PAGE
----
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Communication Skills/biological father overstepping boundries


I found out a year ago that the father I grew up wasn't my biological father. Last February this man sent my mom a message on facebook saying he was in town and wondering if they wanted to hang out like old times. My dad saw the message and eventually my mom admitted to having a 3 month affair with guy, around the time she had me, that was 19 years ago. There marriage was falling apart, and they were thinking of divorcing. When my mom found out she was pregnant, my dad wanted to try again so she never told him and she said she ended her affair. My dad ended things with my mom, and two weeks later, we got a dna test done and it turned out he wasn't my father. After this my dad aruptly ended contact with me, he told me that he didn't know how to be around me, that finding this out changes everything. It has gotten a little better, we do message each other on facebook occasionally.
  This past January, I met my biological father. and this was where all the problems began. My mother decided to start a relationship with him, and I finally met him. The intial meeting wasn't too bad, a bit awkward. After that we met a few more times, before things start to get very uncomfortable. He is telling everyone on facebook that I am his daughter, and how I am going to meet all of them, and at the beginning of the month he and my mom showed up to pick me up to go for supper. During supper my mom refered to him as my dad. After about an hour I made an excuse that my friend needed to be picked up. I know he is trying to make up for lost time, but I really don't want him to act like he is my father, when I got one and I want to improve the relationship I have with him. I met him, and tried to get to know him for her, but I really don't want to do it anymore. What should I do? This whole situation really sucks.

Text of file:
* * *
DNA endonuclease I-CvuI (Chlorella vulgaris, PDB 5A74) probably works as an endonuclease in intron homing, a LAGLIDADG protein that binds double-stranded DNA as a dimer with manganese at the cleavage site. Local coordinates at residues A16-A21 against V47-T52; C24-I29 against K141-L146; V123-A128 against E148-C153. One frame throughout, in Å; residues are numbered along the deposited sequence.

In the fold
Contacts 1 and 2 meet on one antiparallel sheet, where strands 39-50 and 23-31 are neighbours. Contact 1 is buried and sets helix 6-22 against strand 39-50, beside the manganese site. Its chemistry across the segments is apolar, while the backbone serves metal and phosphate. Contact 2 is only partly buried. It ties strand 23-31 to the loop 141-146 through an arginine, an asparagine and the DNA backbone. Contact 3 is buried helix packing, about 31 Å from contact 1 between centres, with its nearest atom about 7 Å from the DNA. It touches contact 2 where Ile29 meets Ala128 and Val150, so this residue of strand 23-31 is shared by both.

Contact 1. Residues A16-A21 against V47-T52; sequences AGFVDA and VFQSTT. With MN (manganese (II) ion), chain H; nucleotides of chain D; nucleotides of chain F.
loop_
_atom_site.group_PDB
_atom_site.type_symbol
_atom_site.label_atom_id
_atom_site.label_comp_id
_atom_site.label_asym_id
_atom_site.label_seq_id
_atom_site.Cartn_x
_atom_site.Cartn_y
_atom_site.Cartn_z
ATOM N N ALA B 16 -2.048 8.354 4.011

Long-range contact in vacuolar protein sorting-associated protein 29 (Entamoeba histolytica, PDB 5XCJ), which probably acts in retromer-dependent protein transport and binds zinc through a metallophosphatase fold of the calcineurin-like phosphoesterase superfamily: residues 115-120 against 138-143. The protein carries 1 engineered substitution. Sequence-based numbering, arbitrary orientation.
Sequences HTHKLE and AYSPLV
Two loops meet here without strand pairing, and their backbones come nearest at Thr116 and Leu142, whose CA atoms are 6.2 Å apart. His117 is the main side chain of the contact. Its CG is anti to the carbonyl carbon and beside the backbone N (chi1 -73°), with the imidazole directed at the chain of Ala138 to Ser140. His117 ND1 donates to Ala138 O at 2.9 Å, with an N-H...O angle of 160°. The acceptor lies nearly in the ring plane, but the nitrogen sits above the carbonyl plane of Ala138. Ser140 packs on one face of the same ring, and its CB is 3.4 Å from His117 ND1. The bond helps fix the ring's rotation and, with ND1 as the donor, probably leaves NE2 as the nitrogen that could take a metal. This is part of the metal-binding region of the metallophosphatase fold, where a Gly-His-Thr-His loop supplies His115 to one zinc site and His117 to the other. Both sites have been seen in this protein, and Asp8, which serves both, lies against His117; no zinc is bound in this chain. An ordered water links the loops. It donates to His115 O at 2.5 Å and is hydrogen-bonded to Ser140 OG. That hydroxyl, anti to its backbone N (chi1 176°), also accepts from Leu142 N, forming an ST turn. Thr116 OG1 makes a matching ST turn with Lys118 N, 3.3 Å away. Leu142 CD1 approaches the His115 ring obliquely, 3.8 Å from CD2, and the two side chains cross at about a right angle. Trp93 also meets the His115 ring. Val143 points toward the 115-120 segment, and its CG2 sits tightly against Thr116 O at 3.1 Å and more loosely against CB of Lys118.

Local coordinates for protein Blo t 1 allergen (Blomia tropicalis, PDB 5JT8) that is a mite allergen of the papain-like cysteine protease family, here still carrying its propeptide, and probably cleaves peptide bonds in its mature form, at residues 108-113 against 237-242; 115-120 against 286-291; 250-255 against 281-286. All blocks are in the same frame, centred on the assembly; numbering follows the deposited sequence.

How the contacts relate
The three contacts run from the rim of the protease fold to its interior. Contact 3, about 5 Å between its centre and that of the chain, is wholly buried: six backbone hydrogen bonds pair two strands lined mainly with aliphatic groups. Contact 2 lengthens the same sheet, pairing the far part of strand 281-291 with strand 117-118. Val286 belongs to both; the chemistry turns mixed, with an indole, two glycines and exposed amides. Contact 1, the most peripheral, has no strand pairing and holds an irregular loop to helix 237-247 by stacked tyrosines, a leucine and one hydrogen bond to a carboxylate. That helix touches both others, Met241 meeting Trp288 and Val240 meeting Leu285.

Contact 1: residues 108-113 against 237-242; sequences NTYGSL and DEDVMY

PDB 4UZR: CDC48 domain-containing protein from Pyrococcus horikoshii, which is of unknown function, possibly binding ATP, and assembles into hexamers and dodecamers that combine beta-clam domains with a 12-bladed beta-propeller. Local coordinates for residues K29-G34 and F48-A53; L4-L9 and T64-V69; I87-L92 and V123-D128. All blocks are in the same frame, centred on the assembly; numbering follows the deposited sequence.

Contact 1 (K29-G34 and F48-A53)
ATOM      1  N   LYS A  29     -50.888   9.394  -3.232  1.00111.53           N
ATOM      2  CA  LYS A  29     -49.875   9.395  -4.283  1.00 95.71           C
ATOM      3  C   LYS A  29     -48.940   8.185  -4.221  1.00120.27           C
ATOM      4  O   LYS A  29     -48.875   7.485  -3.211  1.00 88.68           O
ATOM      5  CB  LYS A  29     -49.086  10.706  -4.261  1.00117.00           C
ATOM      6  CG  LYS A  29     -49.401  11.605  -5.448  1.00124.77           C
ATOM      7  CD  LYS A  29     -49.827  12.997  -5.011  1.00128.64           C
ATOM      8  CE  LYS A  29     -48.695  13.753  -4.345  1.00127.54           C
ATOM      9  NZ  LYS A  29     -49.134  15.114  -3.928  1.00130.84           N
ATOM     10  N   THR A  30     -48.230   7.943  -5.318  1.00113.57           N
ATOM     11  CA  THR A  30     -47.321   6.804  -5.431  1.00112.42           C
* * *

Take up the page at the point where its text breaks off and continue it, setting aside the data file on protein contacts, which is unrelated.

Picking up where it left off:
Hi Dana - it sounds like you have several problems:

1] adjusting to the reality your [psychological] Dad is really your stepdad ;

2] adjusting to your stepdad's relationship shift with you and your Mom;

3] sorting out your feelings about your biofather wanting to be part of your lives, and your Mom's inviting that before you're ready;

4] getting clear on your boundaries with your biodad, asserting them, and resolving any values conflicts you may have with your Mom about your boundaries;

5] grieving the loss of a reality which you now know is a myth;

6] adjusting your personal identity [whose daughter are you? Who are your ancestors?];

The most important task you face is accepting that your mother is probably a "Grown Wounded Child" [GWC] from whom you may have inherited psychological wounds. If you have, the wounds will make the six tasks above harder.

I encourage ALL of you to study this free online "lesson"

This is a LOT to absorb, so pace yourself. If you have other questions, Dana, please ask.

Compassionately, Pete  

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Peter Gerlach, MSW


I can answer questions about how to significantly improve your thinking and communication effectiveness, and your relations with adults and kids. I cannot answer legal, medical, grammar, punctuation, spelling, or spiritual questions.


I have studied and taught communication and relationship skills for 40 years, and have been a professional family-systems therapist (MSW) since 1981.


I am a past Board member of (a) a large suburban community mental-health center and (b) the Stepfamily Association of America, and I am a current member of the National Stepfamily Resource Center (NSRC) Experts Council

I have published 6 books, including one on communication skills: Satisfactions ( 2nd ed., 2010); and over 150 articles in the nonprofit educational Website Break the Cycle! -

I have also published articles for and over 150 educational YouTube videos.

BSME, Stanford University, 1959 MSW, George Williams College 1981 Clinical internship U. of Illinois Institute for Juvenile Reasearch (IJR) 1981 Over 100 post-grad courses on a wide range of human-relationship topics

Past/Present Clients
over 1,000 self-referred Midwestern-U.S. adults, kids, couples, and families

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